In April Iowa passed an important legislation; the 2007 Revised Uniform Anatomical Gift Act (UAGA) bill.
If you are not familiar with the Revised UAGA, it facilitates donations and modernizes the Act to reflect changes in the federal law and regulations governing organ procurement and allocation as well as changes in organ donation practices.
Paul Sodders, Public Affairs Manager for the Iowa Donor Network, walks us through the changes and impacts of the 2007 Revised Uniform Anatiomical Gift Act.
Why is it important to have states pass the Revised Uniform Anatomical Gift Act (UAGA) now?
While some of the donation processes have federal government oversight, such as listing patients for transplant with the United Network for Organ Sharing, much of the actual donation process (recovering organs) is governed by state law.
Currently, all 50 states are operating under varying degrees of the past two Uniform Anatomical Gift Acts (1968 and 1987). When all states adopt the 2007 Revised UAGA the donation community can be assured of true uniformity in the process which is important because many transplant centers will travel to other states to retrieve organs for patients waiting in their own state.
Will the new law make a personal decision to donate legal?
Yes. The Revised UAGA actually supports donor registry entries as a legal way to consent to donation prior to death. In addition, this act still supports a driver’s license, donor card, will or any other form of written communication as legal consent prior to death. Once a person has legally recorded their consent before death, no other person can change or alter the consent after death ensuring your donation wishes will be carried out.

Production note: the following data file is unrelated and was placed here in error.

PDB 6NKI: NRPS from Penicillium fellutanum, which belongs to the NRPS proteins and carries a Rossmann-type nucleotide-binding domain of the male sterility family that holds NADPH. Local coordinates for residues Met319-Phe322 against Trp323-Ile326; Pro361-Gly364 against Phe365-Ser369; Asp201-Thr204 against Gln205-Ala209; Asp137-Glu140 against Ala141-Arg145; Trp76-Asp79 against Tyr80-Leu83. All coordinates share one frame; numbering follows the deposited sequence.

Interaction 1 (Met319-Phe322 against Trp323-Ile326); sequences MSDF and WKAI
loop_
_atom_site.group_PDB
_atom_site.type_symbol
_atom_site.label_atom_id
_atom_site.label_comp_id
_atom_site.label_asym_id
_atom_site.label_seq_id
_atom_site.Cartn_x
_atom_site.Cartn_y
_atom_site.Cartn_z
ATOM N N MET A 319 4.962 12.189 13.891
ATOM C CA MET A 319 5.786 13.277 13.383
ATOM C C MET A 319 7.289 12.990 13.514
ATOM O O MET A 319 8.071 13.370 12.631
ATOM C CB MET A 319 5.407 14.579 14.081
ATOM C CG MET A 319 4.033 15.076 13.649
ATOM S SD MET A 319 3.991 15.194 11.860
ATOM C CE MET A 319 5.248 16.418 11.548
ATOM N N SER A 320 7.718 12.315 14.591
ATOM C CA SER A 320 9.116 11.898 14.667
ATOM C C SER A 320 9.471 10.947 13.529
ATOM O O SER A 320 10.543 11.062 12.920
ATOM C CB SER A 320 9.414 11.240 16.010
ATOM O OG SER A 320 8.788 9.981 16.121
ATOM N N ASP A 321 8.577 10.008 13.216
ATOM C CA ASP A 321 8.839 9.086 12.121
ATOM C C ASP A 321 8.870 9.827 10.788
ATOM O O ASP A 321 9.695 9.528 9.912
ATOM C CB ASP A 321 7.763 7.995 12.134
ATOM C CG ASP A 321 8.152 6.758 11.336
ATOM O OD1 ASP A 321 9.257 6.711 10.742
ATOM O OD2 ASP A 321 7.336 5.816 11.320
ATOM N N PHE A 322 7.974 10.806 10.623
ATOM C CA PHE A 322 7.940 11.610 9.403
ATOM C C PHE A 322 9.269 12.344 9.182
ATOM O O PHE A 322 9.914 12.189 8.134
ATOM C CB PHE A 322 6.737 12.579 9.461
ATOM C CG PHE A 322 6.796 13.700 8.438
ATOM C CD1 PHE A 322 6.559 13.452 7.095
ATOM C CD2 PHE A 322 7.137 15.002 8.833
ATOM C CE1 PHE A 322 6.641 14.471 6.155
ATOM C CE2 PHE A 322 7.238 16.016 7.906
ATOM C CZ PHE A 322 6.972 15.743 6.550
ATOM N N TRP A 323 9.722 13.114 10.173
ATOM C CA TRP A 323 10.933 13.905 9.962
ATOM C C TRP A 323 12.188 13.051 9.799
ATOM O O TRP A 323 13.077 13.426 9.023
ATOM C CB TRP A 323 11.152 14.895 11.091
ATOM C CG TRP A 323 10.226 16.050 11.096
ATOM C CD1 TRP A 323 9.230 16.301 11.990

What if someone did not consent to donation prior to death?
In cases where no legal document of gift can be found, the act provides for a hierarchy of individuals who will be approached for donation at the time of death. The hierarchy has been expanded in the Revised UAGA to include grandchildren and grandparents who may authorize donation. It also clarifies that in the absence of family members, any adult who exhibited special care and concern for the deceased may also authorize donation if no one else in the hierarchy exists.
Does the Revised UAGA protect donors and their families from unauthorized removal of organs and tissues?
Yes. The act does include a new section that criminalizes the intentional falsification of a document of gift or a refusal to give when done to obtain financial gain. Any person falsifying a donation document would be guilty of a felony. There is federal legislation that already exists that makes it illegal to buy and sell organs in the United States.
Will the law ensure that my organs and tissues will go for transplant and not go to some research facility?
The Revised UAGA is very clear in specifying that all gifts go for transplantation or therapy first, even if a decedent has indicated on a document of gift that research consent has been given. It is only after all options have been exhausted to place organs and tissues with recipients that these gifts may go to a research facility (and only if there is consent to do so).